Domcheck says there are also patient concerns that contribute to this gap in testing, including misconceptions about future costs of breast cancer treatment.

“If an individual has, for instance, a triple negative breast cancer, the vast majority of the time it is covered by insurance with no or very low copays,” said Domchek. “But I think that there are women who are in a lower socioeconomic status who are worried about cost.”

And then there are fears about how patient data will be used by various health systems. Domchek says information collected from genetic tests are extremely useful for treating early stage breast cancer and can impact what drugs a doctor prescribes you for your cancer and surgical decision-making.

To help close that gap, the Basser Center launched its Black & BRCA initiative in 2020 to bring tailored resources and support to the Black community for genetic counseling and testing. The outreach effort provides tools to collect family history, address misconceptions, and educate providers.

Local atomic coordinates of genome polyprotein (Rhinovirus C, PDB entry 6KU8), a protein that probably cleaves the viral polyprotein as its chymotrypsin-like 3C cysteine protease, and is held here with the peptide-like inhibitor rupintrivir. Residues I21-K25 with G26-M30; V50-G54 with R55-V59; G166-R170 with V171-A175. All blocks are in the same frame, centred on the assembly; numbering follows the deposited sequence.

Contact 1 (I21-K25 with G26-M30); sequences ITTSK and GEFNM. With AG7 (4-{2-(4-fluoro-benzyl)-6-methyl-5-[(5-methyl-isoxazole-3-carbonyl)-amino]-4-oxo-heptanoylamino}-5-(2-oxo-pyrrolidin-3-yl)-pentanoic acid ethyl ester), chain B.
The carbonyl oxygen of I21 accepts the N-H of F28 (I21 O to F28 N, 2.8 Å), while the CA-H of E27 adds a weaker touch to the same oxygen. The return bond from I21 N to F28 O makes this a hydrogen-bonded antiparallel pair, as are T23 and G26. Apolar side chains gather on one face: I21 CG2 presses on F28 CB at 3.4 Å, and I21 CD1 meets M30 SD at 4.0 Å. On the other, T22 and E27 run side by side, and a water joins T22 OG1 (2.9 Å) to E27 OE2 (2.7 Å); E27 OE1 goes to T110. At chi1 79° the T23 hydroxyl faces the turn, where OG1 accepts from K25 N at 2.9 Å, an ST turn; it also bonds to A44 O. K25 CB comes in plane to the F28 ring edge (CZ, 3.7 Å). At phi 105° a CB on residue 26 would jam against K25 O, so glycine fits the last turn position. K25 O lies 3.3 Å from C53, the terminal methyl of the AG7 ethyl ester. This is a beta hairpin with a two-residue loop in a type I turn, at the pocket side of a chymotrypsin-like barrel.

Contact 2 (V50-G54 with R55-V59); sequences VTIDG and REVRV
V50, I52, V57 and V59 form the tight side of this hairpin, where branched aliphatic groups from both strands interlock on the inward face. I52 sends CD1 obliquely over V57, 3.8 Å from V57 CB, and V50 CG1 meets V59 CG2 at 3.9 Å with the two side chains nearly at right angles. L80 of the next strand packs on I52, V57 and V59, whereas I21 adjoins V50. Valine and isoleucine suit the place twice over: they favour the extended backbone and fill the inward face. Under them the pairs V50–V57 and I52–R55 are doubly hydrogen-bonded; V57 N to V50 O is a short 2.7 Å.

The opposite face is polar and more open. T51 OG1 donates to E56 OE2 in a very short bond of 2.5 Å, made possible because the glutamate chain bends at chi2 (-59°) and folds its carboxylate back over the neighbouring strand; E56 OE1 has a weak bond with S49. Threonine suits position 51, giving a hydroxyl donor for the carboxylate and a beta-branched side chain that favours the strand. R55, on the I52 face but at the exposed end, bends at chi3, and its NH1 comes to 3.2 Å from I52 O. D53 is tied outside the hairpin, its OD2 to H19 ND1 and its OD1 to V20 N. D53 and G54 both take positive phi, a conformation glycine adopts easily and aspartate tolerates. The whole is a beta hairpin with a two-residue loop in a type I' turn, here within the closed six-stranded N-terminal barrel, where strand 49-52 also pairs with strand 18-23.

Nathanson says even after this study, it is still not clear why Black women get earlier-onset breast cancer than other racial groups. There might be unidentified biologic factors that contribute to this disparity, including reproductive and environmental stressors, but more research needs to be done to better understand their roles.

“There are certainly places in Africa where women have very high rates of early-onset breast cancer,” said Nathanson. “So are there additional and other genetic risk factors that we have not as of yet identified in the African population that may be associated with [this] risk?”

Nathanson and Domchek are now involved in efforts to use electronic health records to identify people at risk for breast cancer and facilitate referral for them.

“One of the things about the electronic health record is it’s sort of agnostic to things like race and ethnicity,” said Nathanson. “And so you can identify patients with certain clinical characteristics, such as a diagnosis and an age of onset and facilitate referral for all those patients.”

Nathanson says the end goal is to ensure clinicians and the hospital system are identifying patients at risk in an efficient way, referring them for care as soon as possible, and providing support to physicians.